Fourth Exibart Street Contest, Discover the Finalists: Flavio Zamberlan

Dear Flavio,
first of all, congratulations! You are one of the ten finalists in our fourth Street Photography Competition in the Best Series category, and we are very happy to have this interview with you. Can you tell us something about yourself and the finalist series? What was the main source of inspiration for this photo series? What did you hope to communicate through these images?

Certainly! At 49, I balance a career in the Italian parliament with my passion for street photography. My finalist series is a testament to my evolution as a photographer and my deep affinity for urban environments. Inspired by the bustling energy of city life, I sought to capture the beauty and complexity of everyday moments often overlooked. Through these images, I aimed to convey the dynamic tapestry of urban existence, where individual stories merge to create a vibrant collective narrative of the city’s soul.

How do you choose the subjects or scenes to photograph?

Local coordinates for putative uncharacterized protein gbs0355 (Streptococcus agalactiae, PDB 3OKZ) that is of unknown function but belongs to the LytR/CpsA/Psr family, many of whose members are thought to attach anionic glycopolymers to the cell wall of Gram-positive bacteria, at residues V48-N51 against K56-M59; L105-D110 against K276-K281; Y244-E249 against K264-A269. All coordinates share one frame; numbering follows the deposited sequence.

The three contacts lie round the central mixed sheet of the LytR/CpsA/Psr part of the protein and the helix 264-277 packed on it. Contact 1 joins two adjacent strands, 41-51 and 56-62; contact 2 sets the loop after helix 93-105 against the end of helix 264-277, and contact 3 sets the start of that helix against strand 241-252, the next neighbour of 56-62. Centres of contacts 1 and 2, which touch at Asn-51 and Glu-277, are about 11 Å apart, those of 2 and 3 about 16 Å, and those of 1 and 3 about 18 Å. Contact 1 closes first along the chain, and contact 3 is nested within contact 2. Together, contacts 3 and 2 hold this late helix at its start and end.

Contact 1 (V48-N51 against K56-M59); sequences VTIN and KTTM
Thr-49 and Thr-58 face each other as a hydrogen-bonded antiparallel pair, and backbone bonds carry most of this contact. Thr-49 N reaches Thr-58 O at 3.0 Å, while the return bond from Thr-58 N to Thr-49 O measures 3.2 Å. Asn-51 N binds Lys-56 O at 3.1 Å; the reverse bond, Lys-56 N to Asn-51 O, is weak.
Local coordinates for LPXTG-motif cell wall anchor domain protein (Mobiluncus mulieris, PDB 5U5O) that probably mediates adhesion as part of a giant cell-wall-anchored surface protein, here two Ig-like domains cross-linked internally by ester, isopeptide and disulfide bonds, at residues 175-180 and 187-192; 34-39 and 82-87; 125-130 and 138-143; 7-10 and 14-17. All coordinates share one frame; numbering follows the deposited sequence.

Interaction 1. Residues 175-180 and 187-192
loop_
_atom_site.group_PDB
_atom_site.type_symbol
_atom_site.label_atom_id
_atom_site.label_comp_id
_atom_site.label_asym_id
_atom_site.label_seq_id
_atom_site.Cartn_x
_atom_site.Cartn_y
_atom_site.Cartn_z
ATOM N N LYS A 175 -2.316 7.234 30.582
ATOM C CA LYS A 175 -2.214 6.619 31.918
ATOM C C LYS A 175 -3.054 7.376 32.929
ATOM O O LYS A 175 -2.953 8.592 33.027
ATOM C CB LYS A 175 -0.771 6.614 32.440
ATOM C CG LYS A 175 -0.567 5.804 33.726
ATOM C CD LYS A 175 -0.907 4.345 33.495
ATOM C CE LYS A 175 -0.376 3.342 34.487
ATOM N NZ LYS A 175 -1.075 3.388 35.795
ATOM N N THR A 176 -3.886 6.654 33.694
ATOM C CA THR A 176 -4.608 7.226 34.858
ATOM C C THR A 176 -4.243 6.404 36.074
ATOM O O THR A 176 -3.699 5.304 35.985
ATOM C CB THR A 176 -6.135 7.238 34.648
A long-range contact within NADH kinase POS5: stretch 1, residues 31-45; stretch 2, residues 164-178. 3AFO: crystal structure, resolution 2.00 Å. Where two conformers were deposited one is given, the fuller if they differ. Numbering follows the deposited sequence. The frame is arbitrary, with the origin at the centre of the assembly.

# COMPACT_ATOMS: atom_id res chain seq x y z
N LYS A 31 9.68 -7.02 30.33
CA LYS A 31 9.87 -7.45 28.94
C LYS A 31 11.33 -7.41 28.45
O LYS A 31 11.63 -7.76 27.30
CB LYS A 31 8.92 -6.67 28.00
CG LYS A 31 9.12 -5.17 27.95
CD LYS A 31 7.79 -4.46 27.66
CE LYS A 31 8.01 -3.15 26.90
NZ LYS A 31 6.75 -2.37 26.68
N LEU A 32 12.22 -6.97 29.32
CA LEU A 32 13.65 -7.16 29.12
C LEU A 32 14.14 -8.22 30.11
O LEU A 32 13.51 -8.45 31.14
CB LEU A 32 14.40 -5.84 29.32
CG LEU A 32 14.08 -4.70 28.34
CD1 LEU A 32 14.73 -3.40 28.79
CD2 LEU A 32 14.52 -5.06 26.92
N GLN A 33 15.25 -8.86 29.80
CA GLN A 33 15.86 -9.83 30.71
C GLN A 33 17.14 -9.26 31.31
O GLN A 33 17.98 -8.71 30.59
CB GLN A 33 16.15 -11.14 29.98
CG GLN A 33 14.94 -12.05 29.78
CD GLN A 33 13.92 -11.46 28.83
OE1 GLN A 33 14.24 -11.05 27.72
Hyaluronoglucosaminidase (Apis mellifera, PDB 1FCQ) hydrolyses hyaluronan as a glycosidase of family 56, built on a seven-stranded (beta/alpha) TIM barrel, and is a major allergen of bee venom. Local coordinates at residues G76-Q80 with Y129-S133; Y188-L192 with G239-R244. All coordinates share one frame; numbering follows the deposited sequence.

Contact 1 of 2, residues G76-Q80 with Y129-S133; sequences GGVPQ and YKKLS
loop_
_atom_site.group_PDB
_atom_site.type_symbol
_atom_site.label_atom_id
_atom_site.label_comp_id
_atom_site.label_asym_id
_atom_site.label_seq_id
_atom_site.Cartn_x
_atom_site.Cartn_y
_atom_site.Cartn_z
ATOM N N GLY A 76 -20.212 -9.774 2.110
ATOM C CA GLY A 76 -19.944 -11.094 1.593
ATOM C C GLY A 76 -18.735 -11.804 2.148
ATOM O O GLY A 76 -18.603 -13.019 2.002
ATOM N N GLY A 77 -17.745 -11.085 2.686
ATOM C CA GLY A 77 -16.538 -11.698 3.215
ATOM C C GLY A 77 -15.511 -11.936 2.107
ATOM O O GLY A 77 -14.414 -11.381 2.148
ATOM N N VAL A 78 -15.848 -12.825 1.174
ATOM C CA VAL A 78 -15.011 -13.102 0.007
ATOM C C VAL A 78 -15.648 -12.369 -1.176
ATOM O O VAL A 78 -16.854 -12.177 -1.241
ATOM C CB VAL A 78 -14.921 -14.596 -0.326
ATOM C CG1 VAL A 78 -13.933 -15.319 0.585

Choosing subjects or scenes to photograph in street photography is a blend of intuition, observation, and patience. I don’t usually set out with a specific subject in mind; instead, I let the streets guide me.

Is there a theme or thread you follow when creating a new series?

Yes, when creating a new series, I typically follow a specific theme or thread to ensure the collection is cohesive and meaningful. By following these themes or threads, I aim to create a series that not only presents visually engaging images but also offers a deeper narrative about urban life and human experiences. Each photograph, while powerful on its own, contributes to a larger story that invites viewers to pause, reflect, and connect with the world around them.

Color seems to play a significant role in many of your photographs. How do you use color to influence the mood or message of your images?

Color is a powerful tool in photography and can greatly influence the mood and message of an image. For example, warm colors (reds, oranges, yellows) tend to evoke feelings of warmth, energy, and excitement. Cool colors (blues, greens) are often associated with calmness, serenity, and peace. Neutral colors can create a sense of stability and timelessness. They often work well in creating a classic or understated look. In post-processing, I can adjust colors to enhance the desired mood or correct any color imbalances. For instance, adding a blue tint can create a cooler, more somber atmosphere, while boosting saturation can make a scene feel more vibrant and alive. By thoughtfully using color, I aim to not only make my photographs visually appealing but also to deepen the narrative and emotional resonance, creating a more immersive experience for the viewer.